Presumed by Books

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Ernest Hemingway would have died rather than have syntax. Or semicolons. I use a whole lot of half-assed semicolons; there was one of them just now; that was a semicolon after “semicolons,” and another one after “now.”

And another thing. Ernest Hemingway would have died rather than get old. And he did. He shot himself. A short sentence. Anything rather than a long sentence, a life sentence. Death sentences are short and very, very manly. Life sentences aren’t. They go on and on, all full of syntax and qualifying clauses and confusing references and getting old. And that brings up the real proof of what a mess I have made of being a man.

Ursula K. Le Guin on being a man – the finest, sharpest thing I’ve read in ages 

(via ananthymous)

(Source: explore-blog, via bonesbuckleup)

9,613 notes

officialnatasharomanoff:

marveloki:

Hawkeye (2012) #6

 (x)

(via bonesbuckleup)

397 notes

dirtydirtychai:

febricant:

septembriseur:

Friends, have you ever asked yourselves: what would happen if I, a humble farmer, grew a pumpkin inside a metal nightmare machine shaped like a man’s head?
Fear not: central Ohio has your answer.

A FARMER squints into the distance, shading his eyes from the harsh Ohio sun. ”Life holds no meaning for me,” the farmer says to the tall, tall grass. 
HIS WIFE approaches, cool evening wind rippling her yellow sundress. “Why Bob, what’s paining you?” She places her delicate, weather-worn hand on his burly, bowing shoulder. “You just ain’t been the same since winnin’ the Most Aggressively Pumpkiny Pumpkin prize at the annual Pumpkin Worship Extravaganza. I feel like you ain’t even here sometimes.”
"Enough, Martha," THE FARMER sighs. "Where can I go from here? Ain’t the only way from the top down? ‘S the law o’gravity. How can we ever hope to reach such heights again?"
MARTHA thinks for a moment, gently running her thumb along the seam of his plaid shirt. “I wish I could help Bob, I swear I do.” She turns her cornflower-blue gaze to the distance, tears glistening, unshed. “I just haven’t your genius. My horrifying visions just can’t be turned into pumpkins, and they’re all I got, besides you.”
THE FARMER’s squint deepens. “Say Martha,” he says, turning to her, taking her small hands in his large, calloused grip. “What about the unholy terror that haunts your dreams, the sightless, staring, malformed orange baby head that floats on a sea of blood?”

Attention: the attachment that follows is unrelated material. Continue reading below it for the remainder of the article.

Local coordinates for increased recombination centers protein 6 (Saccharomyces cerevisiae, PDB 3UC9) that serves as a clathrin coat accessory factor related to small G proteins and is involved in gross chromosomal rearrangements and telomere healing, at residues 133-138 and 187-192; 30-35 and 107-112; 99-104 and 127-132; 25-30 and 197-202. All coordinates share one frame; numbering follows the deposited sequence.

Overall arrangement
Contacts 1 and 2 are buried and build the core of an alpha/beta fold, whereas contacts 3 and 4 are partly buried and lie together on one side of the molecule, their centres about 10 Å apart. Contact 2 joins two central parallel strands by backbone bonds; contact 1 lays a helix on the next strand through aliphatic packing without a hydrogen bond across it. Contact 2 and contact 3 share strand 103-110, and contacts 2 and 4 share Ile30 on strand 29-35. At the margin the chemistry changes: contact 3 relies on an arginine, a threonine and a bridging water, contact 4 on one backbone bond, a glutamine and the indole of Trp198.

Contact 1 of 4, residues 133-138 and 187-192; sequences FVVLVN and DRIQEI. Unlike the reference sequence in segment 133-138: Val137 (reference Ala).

"Oh Bob," Martha says, tears beginning to brim over, "will I ever be free? I know people talk-"
"No, Martha," he says, "I’ll grow your terror for you. I’ll grow it all year. I’ll- I’ll make a mold! You can sculpt it, remember how you used to-"
"Oh Bob, what then? I don’t think I-"
"And then we show them, Martha." A strange light seems to glow from within THE FARMER’s deep-set eyes. "We show them ALL."

oh my fucking god

dirtydirtychai:

febricant:

septembriseur:

Friends, have you ever asked yourselves: what would happen if I, a humble farmer, grew a pumpkin inside a metal nightmare machine shaped like a man’s head?

Fear not: central Ohio has your answer.

A FARMER squints into the distance, shading his eyes from the harsh Ohio sun. ”Life holds no meaning for me,” the farmer says to the tall, tall grass. 

HIS WIFE approaches, cool evening wind rippling her yellow sundress. “Why Bob, what’s paining you?” She places her delicate, weather-worn hand on his burly, bowing shoulder. “You just ain’t been the same since winnin’ the Most Aggressively Pumpkiny Pumpkin prize at the annual Pumpkin Worship Extravaganza. I feel like you ain’t even here sometimes.”

"Enough, Martha," THE FARMER sighs. "Where can I go from here? Ain’t the only way from the top down? ‘S the law o’gravity. How can we ever hope to reach such heights again?"

MARTHA thinks for a moment, gently running her thumb along the seam of his plaid shirt. “I wish I could help Bob, I swear I do.” She turns her cornflower-blue gaze to the distance, tears glistening, unshed. “I just haven’t your genius. My horrifying visions just can’t be turned into pumpkins, and they’re all I got, besides you.”

THE FARMER’s squint deepens. “Say Martha,” he says, turning to her, taking her small hands in his large, calloused grip. “What about the unholy terror that haunts your dreams, the sightless, staring, malformed orange baby head that floats on a sea of blood?”

"Oh Bob," Martha says, tears beginning to brim over, "will I ever be free? I know people talk-"

"No, Martha," he says, "I’ll grow your terror for you. I’ll grow it all year. I’ll- I’ll make a mold! You can sculpt it, remember how you used to-"

"Oh Bob, what then? I don’t think I-"

"And then we show them, Martha." A strange light seems to glow from within THE FARMER’s deep-set eyes. "We show them ALL."

oh my fucking god

(via murphlicious)